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Appendix to the Australian Dietary Guidelines: Dietary Guidelines through an environmental lens submission

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General Comments

Re: Public Consultation of the appendix to the Australian Dietary Guidelines “Australian Dietary Guidelines through an environmental lens”.  

As academics and project managers in the fields of nutrition, dietetics and agricultural economics we would like to thank the Australian Dietary Guideline development team for this opportunity to give feedback on the draft appendix “Australian Dietary Guidelines through an environmental lens”.  

We were pleased to see the consideration to the environmental impacts and sustainability of food supply in the finalisation of the guideline. However we have a number of concerns with the document and feel that the document fails to deliver any real direction to all involved in the protection and development of the food supply and environment. 

Principally we feel the environmental, social and economic considerations should be in the main body of the guideline and have influenced the recommendations provided.  Placing this as an afterthought indicates how far behind we are in considering these issues in Australia.

After outlining the components of the food production system in G1, G2 outlines Life Cycle Analysis as a particular methodology, which has limited information. This appendix acknowledges the different components of the food production system, but has not sought information regarding a wide range of other methodologies that explore the environmental impacts of each of these components. Consequently the appendix has not fully considered the breadth of information available to make informed statements in the subsequent sections. There is significant amount of information available to help understand the potential impacts of the Australian Dietary Guidelines on the first stage of the food life cycle.  Key journals and reports to consider in the search for Australian research publications include the Australian Journal of Experimental Agriculture, Australian Journal of Agriculture and Resource Economics, The Australian Rangelands Journal, Journal of Environmental and Resource Management, Environmental Management, Agriculture Ecosystems and Environment, Land Use Policy, and reports generated from the State Agriculture Departments.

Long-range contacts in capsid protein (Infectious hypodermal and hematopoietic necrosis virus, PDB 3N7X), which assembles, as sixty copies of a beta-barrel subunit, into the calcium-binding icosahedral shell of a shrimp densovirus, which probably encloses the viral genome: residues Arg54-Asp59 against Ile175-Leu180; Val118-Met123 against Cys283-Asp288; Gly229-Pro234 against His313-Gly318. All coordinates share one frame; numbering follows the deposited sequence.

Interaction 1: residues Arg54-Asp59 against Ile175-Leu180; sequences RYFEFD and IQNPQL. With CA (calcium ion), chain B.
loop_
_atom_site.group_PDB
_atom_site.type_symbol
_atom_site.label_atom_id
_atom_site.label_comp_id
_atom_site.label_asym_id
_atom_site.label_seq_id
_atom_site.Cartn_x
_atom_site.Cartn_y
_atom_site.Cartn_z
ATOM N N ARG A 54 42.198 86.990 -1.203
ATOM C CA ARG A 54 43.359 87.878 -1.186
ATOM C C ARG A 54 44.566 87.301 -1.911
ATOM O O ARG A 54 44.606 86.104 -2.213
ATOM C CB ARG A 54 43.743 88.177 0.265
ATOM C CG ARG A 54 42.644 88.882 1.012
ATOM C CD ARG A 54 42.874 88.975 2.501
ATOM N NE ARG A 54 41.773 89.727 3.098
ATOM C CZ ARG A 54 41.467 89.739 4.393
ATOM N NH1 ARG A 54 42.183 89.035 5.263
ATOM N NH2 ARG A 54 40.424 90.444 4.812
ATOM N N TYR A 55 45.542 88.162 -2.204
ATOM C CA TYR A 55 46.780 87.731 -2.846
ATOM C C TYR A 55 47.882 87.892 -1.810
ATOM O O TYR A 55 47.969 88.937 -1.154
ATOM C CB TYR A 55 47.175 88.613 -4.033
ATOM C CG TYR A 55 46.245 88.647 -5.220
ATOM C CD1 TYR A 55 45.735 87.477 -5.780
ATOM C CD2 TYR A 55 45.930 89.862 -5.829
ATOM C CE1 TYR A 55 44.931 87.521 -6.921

In section G3 ‘The Guidelines through an environmental Lens’ we feel that the practical considerations and environmental benefits are vague and at times misguided and conflicting. They fail to take into account the new ‘Australian Guide to Healthy Eating recommended dietary patterns and serve sizes’ consumer brochure which has been developed with the guideline. In reading the recommended daily number of serves and serve sizes it is clear to see a considerable decline in the amount of breads and cereals recommended and a sharp increase in the amount of lean meat and poultry, fish, eggs, nuts and seeds, and legumes and beans. The food examples provided in the brochure differ for each food group compared to those provided in the previous ‘Food for Health’ and ‘The Australian Guide to Healthy Eating’ consumer brochures of the earlier dietary guidelines. 

The comments on the practical considerations and environmental benefits of each of the guidelines are unsubstantiated and at times have not considered the complexities and heterogeneity of the environmental resource which food is produced on, or the implications through the supply chain. The statements which we feel need further research and consultations include the following: 


 “Within food groups, choosing a variety of nutritious foods may minimise impact and promote biodiversity in food production”.

This statement infers that a supply driven change will result in a wider range of foods produced however does not consider the environmental impacts of that food. The necessary requirements of soil, climate and production practices for food production vary considerably and therefore although a “biodiversity” of foods may be achieved this does not necessarily result in positive environmental outcomes.

 “Varying the types of grain foods you eat may reduce their overall environmental impact.”

This statement has not considered the productive capacity of Australian grains or considered the fact that grain producers rotate grain crops to improve soil health, and improve water use efficiency to minimise environmental impacts. It has also not considered that Australian producers operate in a price-taker environment and therefore are also constrained to produce what they can efficiently, over the long term and receive the best profit from.

We agree in principal to the importance of food variety to maintain bio-diversity, minimise the environmental impact and maximise sustainability of a balanced food supply. This statement has been applied, however, without consideration to the foods actually suggested in the appendix or in the serving recommendations in the consumer brochure. For example quinoa is a grain food grown predominantly in South American countries such as Peru, Bolivia and Argentina where Australia has no impact on environmental outcomes. Quinoa is only grown very minimally in Australia and is not well suited to the biophysical conditions of Australian agriculture. To suggest Australians choose to eat quinoa to reduce environmental impact is therefore misleading. It has no impact of biodiversity of Australian land and in considering the transport and distribution costs (environmentally and economically) it is completely unsustainable.